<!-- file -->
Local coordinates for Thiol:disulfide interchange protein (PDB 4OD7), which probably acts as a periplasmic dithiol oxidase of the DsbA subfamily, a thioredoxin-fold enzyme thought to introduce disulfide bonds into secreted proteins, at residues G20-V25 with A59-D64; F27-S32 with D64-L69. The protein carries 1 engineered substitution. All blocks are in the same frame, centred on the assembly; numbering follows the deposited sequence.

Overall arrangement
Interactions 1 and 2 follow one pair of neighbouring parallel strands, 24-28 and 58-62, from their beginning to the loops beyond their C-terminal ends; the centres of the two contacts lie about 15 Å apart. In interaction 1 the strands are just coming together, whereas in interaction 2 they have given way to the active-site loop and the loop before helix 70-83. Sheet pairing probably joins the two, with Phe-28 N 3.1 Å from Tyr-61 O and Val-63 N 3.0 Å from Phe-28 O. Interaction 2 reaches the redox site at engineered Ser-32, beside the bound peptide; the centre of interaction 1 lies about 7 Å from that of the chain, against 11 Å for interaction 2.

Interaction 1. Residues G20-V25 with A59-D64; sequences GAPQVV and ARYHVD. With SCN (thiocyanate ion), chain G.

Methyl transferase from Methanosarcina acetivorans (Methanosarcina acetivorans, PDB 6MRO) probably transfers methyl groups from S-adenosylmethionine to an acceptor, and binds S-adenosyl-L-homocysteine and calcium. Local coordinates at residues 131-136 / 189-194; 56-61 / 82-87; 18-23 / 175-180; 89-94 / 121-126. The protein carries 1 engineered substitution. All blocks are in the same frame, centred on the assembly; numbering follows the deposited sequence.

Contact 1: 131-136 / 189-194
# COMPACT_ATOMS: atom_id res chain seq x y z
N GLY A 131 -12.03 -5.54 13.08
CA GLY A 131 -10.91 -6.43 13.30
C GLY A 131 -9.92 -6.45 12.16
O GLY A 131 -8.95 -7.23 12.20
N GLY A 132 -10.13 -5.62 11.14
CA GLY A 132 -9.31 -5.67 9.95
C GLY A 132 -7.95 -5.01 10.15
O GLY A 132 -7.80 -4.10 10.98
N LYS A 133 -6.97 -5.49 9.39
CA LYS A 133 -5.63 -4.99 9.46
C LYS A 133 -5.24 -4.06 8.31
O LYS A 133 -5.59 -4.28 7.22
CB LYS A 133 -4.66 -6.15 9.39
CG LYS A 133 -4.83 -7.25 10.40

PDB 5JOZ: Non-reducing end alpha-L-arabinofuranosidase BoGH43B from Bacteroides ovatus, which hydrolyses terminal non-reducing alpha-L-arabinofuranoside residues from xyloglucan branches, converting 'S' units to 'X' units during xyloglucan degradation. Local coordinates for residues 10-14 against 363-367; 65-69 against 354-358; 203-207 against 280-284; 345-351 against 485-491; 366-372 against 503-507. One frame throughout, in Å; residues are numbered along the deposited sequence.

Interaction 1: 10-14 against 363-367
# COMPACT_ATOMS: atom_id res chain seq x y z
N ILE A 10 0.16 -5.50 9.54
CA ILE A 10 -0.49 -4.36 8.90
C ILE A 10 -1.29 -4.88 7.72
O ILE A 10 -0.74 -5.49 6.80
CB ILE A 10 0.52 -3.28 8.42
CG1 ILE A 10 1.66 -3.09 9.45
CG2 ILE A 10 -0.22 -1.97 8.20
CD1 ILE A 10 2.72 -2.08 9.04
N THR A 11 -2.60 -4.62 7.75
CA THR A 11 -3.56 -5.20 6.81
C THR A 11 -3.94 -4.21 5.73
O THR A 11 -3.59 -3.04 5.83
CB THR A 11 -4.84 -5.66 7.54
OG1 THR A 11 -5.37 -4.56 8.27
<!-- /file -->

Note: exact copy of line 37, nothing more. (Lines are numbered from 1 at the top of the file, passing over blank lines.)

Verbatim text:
CB THR A 11 -4.84 -5.66 7.54